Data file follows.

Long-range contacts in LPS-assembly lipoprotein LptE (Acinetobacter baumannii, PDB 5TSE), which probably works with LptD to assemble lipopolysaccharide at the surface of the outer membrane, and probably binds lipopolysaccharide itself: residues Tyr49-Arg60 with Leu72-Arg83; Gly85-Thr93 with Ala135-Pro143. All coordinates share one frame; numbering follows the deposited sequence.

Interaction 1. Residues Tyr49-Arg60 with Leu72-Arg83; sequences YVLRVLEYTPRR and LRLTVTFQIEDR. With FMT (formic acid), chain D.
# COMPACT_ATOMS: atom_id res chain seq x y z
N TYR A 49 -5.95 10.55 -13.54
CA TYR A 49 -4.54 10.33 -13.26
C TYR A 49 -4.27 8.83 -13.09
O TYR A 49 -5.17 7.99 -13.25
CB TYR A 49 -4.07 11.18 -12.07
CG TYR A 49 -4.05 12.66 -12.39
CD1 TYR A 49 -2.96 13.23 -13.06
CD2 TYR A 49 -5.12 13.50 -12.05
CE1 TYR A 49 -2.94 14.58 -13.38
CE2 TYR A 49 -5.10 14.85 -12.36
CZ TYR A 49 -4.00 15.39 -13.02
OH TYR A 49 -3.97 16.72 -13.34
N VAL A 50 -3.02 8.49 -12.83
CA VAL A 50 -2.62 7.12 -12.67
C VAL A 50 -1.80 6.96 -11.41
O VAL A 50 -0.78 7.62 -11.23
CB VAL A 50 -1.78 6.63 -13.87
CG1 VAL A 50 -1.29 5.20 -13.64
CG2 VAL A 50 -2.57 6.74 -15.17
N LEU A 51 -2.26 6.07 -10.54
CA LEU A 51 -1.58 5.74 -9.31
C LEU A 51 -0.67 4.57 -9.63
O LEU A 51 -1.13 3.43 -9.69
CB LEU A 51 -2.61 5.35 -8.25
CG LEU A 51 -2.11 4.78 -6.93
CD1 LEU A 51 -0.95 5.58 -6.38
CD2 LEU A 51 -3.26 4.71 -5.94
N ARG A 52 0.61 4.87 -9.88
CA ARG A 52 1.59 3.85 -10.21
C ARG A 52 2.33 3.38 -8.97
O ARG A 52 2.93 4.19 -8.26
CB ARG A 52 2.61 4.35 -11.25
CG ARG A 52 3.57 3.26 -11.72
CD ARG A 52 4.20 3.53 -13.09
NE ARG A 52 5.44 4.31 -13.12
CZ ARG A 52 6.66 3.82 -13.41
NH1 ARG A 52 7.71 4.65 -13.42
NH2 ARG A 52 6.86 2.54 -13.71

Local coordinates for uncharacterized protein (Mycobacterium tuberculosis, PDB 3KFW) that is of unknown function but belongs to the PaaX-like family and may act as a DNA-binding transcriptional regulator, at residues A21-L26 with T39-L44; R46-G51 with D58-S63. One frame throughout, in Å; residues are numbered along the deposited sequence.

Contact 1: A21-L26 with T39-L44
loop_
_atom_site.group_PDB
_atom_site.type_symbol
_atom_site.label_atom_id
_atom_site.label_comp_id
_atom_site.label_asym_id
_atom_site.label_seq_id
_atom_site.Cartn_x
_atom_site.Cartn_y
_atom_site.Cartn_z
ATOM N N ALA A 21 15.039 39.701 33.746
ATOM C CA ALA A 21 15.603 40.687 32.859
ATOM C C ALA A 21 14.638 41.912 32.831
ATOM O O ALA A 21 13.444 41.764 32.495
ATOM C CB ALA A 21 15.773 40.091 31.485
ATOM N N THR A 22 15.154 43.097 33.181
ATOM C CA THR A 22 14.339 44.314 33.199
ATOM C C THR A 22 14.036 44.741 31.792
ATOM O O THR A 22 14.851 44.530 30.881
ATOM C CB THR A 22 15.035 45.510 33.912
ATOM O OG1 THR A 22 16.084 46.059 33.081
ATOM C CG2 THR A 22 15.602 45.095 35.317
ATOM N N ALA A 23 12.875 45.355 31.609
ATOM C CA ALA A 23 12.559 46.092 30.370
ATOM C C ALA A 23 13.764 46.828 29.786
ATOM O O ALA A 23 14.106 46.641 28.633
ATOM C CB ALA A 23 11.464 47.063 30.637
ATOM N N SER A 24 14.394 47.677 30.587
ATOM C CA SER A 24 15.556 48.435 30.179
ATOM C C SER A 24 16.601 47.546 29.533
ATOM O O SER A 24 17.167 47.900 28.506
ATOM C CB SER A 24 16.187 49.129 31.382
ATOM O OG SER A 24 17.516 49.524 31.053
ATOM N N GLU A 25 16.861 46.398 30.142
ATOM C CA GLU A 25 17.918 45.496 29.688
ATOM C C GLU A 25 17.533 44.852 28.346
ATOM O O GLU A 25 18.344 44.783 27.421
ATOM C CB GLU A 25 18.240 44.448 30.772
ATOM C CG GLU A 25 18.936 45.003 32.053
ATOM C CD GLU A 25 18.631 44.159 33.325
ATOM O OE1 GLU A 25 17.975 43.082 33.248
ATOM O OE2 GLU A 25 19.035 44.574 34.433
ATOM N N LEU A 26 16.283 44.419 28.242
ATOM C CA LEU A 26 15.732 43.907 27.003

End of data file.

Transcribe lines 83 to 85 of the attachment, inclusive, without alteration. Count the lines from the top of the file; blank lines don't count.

ATOM C CD GLU A 25 18.631 44.159 33.325
ATOM O OE1 GLU A 25 17.975 43.082 33.248
ATOM O OE2 GLU A 25 19.035 44.574 34.433